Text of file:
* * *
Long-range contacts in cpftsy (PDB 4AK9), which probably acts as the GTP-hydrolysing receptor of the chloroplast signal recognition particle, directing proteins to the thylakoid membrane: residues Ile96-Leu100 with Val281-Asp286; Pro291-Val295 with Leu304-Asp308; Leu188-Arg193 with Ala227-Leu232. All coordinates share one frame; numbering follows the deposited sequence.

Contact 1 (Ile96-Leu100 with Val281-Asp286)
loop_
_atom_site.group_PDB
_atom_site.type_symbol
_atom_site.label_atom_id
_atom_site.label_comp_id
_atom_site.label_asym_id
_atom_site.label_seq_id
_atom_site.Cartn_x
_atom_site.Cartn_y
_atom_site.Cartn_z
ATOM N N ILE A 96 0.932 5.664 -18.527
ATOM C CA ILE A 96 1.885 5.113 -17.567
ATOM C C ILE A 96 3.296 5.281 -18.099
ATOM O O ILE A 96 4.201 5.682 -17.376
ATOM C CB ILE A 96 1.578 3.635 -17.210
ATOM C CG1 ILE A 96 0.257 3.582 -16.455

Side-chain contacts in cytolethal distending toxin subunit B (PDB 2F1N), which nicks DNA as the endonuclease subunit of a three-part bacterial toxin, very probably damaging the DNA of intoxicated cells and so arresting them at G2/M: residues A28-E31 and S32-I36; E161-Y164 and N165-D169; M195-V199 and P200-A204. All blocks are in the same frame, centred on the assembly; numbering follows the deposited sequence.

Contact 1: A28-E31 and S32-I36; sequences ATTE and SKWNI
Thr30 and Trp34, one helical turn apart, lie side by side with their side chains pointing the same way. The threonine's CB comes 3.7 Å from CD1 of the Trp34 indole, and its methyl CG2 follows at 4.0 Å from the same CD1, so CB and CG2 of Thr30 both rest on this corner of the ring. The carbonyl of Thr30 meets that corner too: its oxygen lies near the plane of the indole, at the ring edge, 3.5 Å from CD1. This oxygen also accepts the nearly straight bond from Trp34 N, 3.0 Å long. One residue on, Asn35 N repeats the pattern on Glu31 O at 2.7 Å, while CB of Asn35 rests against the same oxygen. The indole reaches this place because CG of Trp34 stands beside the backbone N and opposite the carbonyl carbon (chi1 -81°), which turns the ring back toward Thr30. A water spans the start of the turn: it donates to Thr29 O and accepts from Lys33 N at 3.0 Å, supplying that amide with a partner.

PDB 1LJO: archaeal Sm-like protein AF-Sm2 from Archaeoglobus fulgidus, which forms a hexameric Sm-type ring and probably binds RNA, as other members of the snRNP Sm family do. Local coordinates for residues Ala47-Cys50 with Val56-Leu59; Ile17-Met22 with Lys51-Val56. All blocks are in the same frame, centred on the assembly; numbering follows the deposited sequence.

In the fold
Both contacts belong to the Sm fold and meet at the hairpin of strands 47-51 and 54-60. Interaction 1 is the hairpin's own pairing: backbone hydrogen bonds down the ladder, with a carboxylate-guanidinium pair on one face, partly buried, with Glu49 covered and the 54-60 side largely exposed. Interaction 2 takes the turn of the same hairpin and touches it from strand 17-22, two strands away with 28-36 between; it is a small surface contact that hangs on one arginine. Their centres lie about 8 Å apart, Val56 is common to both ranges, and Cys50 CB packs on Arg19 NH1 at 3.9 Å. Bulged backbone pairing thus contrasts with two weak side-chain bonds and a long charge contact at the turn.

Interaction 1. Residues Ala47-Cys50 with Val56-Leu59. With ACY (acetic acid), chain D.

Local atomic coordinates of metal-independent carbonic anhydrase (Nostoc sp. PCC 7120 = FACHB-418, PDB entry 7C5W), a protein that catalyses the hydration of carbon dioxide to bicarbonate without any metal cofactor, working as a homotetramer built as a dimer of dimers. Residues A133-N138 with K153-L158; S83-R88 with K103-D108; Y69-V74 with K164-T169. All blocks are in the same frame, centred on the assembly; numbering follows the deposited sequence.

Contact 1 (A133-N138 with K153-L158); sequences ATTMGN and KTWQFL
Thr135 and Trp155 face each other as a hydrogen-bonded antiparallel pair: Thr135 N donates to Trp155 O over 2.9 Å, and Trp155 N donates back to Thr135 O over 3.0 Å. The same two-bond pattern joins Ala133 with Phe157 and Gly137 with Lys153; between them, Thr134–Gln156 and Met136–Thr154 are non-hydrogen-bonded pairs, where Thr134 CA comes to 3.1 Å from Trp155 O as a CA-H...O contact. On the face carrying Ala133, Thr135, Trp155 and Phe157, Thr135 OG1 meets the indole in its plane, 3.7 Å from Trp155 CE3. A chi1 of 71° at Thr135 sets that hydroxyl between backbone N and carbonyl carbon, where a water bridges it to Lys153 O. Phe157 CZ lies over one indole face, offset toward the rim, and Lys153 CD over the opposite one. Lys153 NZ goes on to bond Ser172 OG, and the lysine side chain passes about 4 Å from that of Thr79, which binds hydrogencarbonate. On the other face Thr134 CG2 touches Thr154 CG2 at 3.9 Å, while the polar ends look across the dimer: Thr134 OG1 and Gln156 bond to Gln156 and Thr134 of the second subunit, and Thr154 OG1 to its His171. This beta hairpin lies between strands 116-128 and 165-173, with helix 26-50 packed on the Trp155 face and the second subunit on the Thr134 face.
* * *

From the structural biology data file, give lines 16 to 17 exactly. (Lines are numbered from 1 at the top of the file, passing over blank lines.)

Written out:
ATOM O O ILE A 96 4.201 5.682 -17.376
ATOM C CB ILE A 96 1.578 3.635 -17.210